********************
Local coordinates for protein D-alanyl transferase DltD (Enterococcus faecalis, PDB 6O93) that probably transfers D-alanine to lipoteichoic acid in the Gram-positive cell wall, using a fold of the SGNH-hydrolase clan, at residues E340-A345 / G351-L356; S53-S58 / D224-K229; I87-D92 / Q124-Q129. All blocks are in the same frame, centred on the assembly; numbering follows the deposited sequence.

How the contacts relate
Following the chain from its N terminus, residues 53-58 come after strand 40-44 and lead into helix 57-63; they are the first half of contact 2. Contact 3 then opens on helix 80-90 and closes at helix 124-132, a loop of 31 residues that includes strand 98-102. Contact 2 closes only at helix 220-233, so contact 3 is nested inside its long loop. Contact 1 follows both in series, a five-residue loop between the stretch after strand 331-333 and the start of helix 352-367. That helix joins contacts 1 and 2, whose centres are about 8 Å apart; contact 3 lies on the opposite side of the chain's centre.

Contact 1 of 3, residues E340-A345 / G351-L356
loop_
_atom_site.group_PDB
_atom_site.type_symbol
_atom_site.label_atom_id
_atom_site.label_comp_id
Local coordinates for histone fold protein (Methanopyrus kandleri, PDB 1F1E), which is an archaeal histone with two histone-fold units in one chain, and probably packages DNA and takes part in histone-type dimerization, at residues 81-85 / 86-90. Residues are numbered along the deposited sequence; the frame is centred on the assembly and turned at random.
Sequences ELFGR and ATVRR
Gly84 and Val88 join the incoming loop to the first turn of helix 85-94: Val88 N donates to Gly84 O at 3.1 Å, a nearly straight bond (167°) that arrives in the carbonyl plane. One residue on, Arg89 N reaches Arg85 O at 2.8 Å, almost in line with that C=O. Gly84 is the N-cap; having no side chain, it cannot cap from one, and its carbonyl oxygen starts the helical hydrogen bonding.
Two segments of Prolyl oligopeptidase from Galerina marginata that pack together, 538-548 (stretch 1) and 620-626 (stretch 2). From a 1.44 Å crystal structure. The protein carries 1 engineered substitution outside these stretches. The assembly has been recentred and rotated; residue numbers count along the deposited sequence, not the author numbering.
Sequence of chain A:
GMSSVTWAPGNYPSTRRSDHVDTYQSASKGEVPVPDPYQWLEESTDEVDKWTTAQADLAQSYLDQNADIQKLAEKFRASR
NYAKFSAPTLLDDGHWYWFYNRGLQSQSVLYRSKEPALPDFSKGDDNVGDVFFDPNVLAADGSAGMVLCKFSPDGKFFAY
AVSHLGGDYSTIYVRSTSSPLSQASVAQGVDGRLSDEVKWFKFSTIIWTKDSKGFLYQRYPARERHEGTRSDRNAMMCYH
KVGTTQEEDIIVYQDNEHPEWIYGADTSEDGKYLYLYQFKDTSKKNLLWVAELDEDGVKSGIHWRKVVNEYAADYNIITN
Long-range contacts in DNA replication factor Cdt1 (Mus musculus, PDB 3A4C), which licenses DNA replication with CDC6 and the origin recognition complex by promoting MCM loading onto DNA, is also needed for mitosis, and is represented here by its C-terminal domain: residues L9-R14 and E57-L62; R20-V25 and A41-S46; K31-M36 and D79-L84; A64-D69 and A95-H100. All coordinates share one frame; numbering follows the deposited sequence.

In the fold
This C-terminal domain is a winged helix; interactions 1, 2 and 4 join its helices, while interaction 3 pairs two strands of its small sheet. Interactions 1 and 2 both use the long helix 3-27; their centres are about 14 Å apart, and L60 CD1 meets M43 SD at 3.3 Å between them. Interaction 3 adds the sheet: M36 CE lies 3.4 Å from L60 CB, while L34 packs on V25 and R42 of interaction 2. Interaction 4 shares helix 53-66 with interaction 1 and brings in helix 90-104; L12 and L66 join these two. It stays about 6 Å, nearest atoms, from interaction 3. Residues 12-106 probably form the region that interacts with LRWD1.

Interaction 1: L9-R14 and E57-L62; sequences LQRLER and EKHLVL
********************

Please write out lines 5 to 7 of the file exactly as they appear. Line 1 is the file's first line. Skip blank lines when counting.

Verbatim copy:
loop_
_atom_site.group_PDB
_atom_site.type_symbol